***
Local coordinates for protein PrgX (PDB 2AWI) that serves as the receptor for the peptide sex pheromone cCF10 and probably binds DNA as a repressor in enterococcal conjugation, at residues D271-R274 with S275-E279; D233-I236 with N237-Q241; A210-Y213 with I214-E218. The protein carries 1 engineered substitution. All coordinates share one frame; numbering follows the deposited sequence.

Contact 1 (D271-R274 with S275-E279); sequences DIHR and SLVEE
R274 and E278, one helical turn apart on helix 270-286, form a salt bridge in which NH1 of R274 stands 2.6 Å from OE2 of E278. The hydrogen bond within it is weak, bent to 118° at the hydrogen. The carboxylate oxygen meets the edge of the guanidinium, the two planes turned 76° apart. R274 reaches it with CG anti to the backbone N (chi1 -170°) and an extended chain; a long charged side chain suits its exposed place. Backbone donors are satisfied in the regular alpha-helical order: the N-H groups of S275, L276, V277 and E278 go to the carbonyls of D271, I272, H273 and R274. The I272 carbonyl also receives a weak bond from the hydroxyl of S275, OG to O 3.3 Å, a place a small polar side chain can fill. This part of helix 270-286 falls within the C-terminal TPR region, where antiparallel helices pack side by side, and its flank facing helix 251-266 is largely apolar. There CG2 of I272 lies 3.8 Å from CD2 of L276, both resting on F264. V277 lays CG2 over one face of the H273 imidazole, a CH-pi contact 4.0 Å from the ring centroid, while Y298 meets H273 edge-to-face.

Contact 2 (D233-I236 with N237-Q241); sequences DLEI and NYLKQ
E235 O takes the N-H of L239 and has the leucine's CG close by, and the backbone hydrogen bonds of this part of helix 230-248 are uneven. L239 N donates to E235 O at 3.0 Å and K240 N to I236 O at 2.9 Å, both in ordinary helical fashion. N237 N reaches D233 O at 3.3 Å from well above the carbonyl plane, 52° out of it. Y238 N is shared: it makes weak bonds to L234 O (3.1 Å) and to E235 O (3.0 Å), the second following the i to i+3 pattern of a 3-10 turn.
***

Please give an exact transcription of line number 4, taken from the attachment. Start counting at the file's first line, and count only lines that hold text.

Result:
Contact 2 (D233-I236 with N237-Q241); sequences DLEI and NYLKQ